Forecasters say millions of people in the Midwest and Great Lakes will see record-shattering wind chills from 40 to 65 degrees below zero this week — cold so extreme it could cause frostbite on exposed skin in five minutes or less. Some 100 million people will experience temperatures near or below zero. Here’s what you need to know about the polar vortex behind the deep freeze.
What is the polar vortex?
The frigid air will come from a brief visit by the polar vortex national headline. It’s a whirling mass of cold air circulating in the mid- to upper-levels of the atmosphere, present every winter.
It usually stays closer to the poles but sometimes breaks apart, sending chunks of Arctic air southward into the U.S. during winter.
This week’s particularly cold outbreak may be explained by the relative lack of cold air so far this winter in the eastern U.S. Instead of the cold air bleeding south a little at a time, it’s coming all at once.
How cold will it get?
The polar vortex will result in some shockingly cold temperatures this week. The National Weather Service in Chicago forecasts it will be the coldest Arctic outbreak in 25 years and perhaps since records have been kept.
Wednesday’s high temperature in Chicago is forecast to be 12 below zero. Low temperatures from 5 to 15 below zero are likely in Indianapolis, Detroit, Cleveland, Buffalo, Albany and Burlington with wind chills as low as 40 below Thursday morning.
The worst impacts will spread from the Upper Midwest Tuesday, through the Great Lakes Wednesday and into the Northeast by Thursday.
If there’s any saving grace to this current bitter blast, it’s that the mass of cold air won’t penetrate very far south, with the core staying over the northern third of the nation. Temperatures in central and South Florida will stay above 40 degrees.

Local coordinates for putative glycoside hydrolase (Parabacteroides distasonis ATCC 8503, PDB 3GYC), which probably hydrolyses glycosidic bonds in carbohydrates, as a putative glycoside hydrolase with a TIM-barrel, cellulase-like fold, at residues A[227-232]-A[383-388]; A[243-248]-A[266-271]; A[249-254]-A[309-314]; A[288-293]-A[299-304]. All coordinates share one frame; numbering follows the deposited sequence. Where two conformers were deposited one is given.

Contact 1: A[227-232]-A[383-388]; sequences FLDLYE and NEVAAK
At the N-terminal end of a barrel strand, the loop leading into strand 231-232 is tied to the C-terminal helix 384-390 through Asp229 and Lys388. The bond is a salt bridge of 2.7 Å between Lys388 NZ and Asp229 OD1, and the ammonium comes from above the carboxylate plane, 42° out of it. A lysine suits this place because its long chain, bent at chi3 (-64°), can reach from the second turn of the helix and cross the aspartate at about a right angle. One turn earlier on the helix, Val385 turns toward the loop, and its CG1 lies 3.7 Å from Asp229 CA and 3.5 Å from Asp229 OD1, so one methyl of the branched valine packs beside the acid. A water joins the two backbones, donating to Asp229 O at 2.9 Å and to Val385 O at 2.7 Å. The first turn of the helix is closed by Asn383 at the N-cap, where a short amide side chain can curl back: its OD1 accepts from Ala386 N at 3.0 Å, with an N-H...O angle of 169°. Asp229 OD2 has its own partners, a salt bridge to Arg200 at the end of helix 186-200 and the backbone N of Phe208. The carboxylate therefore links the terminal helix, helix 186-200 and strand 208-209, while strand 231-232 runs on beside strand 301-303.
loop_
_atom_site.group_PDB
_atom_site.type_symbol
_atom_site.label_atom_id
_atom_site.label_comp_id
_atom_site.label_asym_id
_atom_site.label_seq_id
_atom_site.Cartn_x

How long will the cold last?
The cold blast won’t last very long. The coldest air will be in retreat by Friday. By Sunday temperatures will back in the 50s in parts of the Ohio Valley — feeling like 100 degrees warmer than this week’s lowest wind chills.
Is the polar vortex connected to climate change?
A counterintuitive theory about the polar vortex is gaining ground among some in the climate science community: Regional cold air outbreaks may be getting an “assist” from global warming. While it may not seem to make sense at first glance, scientifically it’s consistent with the extremes expected from climate change.
Overall, Earth is warming due to climate change, but areas near the North Pole are warming more than 2 times faster than the rest of the globe. This “Arctic Amplification” is especially pronounced in winter.
When warm air invades the Arctic Circle, it weakens the polar vortex, displacing cold air masses southward into Europe, Asia and the United States. You might think of it as a once tight-knit circulation unraveling, slinging pieces of cold air outward.